Contract formation tends to be misidentified as a tedious process with lots of drafts, exchanging paper and signing of a final deal. However, it’s not as formal as most people think. As a ruling by a federal court in Florida demonstrated
you can make or modify a contract with a few words transmitted by instant message (IM).
Because a signed formal document isn’t essential for a legally effective contract parties must be cautious about exchanging promises and the discussions they engage in outside of formal negotiations. Only certain kinds of contracts
need to be in writing. Other contracts can be formed orally or through a course of dealing or exchange of forms. Contract formation
requires: one party to make an offer, the other party must accept the offer, and consideration (something of value, must be exchanged). That’s it! That combination of requirements can happen orally or in writing. Not to mention, that as technology evolves, the definition of a writing expands to include all forms of communication such as emails, text messages and instant messages.
In the case at hand, Smoking Everywhere Inc. sells electronic cigarettes. It contracted with CX Digital Media Inc., in August 2009, for Internet advertising, agreeing to pay $45 for each completed sale it obtained through CX Digital’s Internet ads, for up to 200 sales per day.
One month later, Smoking Everywhere’s vice president for advertising engaged in an instant message conversation, during the course of a full workday, with an account manager at CX Digital. Toward the end of the day, after discussing the testing of new ads and new URLs, these messages were passed back and forth, within a stream of IMs over a two-hour period:
Account manager: We can do 2000 orders/day by Friday if I have your blessing.
Advertising VP: NO LIMIT.
Account manager: awesome!
Following this dialog, CX Digital stopped using the 200 sales/day limit, and began making an average of 1,200 referrals per day. When CX Digital billed Smoking Everywhere for the higher volume, however, Smoking Everywhere refused to pay.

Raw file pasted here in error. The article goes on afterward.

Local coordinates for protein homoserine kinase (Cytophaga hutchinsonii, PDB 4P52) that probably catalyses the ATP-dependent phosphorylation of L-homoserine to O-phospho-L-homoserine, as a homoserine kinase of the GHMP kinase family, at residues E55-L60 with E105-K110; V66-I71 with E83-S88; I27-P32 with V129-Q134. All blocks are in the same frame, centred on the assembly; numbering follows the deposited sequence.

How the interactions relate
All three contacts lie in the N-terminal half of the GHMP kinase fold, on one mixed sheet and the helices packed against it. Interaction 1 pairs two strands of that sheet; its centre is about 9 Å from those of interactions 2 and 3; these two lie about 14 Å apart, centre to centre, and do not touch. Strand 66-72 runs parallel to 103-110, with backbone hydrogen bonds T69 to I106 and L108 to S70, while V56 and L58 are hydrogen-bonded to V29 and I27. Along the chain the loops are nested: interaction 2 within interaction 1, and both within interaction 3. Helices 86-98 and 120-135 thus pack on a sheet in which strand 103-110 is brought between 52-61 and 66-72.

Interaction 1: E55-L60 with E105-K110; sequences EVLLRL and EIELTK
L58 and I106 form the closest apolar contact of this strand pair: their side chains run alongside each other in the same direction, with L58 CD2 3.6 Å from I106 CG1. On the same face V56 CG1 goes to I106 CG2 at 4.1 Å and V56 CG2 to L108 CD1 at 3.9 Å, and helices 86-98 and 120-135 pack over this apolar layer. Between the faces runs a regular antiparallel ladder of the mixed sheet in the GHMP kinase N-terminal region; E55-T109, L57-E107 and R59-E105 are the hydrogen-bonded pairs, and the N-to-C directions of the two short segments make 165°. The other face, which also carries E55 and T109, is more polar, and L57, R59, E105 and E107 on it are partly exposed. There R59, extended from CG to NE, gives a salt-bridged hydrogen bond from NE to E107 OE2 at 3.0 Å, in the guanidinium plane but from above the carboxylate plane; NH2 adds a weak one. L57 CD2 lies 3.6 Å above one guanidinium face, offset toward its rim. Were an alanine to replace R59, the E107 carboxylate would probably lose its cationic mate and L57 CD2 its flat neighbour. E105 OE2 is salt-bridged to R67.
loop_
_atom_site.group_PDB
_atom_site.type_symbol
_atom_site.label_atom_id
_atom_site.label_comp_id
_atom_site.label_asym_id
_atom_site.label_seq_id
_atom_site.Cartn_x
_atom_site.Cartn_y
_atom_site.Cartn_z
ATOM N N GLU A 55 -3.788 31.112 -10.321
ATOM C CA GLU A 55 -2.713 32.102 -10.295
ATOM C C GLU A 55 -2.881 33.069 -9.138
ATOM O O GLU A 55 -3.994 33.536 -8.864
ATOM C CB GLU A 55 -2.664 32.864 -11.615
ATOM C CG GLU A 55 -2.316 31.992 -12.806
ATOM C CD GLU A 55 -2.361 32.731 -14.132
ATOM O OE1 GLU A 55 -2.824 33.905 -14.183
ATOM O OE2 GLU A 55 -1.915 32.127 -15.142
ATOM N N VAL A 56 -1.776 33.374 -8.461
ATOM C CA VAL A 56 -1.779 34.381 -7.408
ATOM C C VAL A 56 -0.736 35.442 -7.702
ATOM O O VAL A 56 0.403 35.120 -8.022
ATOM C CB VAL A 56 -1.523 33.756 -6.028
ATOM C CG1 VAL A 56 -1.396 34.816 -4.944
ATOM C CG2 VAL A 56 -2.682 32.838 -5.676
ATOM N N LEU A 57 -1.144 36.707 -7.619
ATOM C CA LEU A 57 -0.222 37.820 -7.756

The court held that the IM exchange demonstrated the clear intent to remove the prior daily referral limits, and thereby modified the contract:
A close reading of the instant messages and careful consideration of the behavior of the parties during the conversation indicate clear assent on the part of both parties to stop sending traffic to the ‘old’ ecig link and to begin sending the traffic to the two new URLs.
This two-word contract change resulted in $1,235,655 in damages.
Bottom line: Be careful with all informal communications such as text message, instant message, tweets, Facebook comments, etc. You can easily form a binding contract through the course of conversation.
Written contracts are the currency of business dealings, and although many companies insert clauses that say contracts cannot be modified without a signed writing (signed by authorized representatives). Business representatives increasingly engage in informal communications, in the short time after their conversation, CX acted in reliance of the modification, and as a result Smoking Everywhere ended up in a binding agreement.
Both in your professional and personal life be careful every time you engage in an exchange of “promises.” The last thing you want to do is bind yourself or your employer to an agreement. Employees with positions that are easily perceived to have decision-making power should be especially careful. If you are discussing terms of an existing contract or a potential sale or service be very clear that you are not forming a contract and that you are merely negotiating potential terms.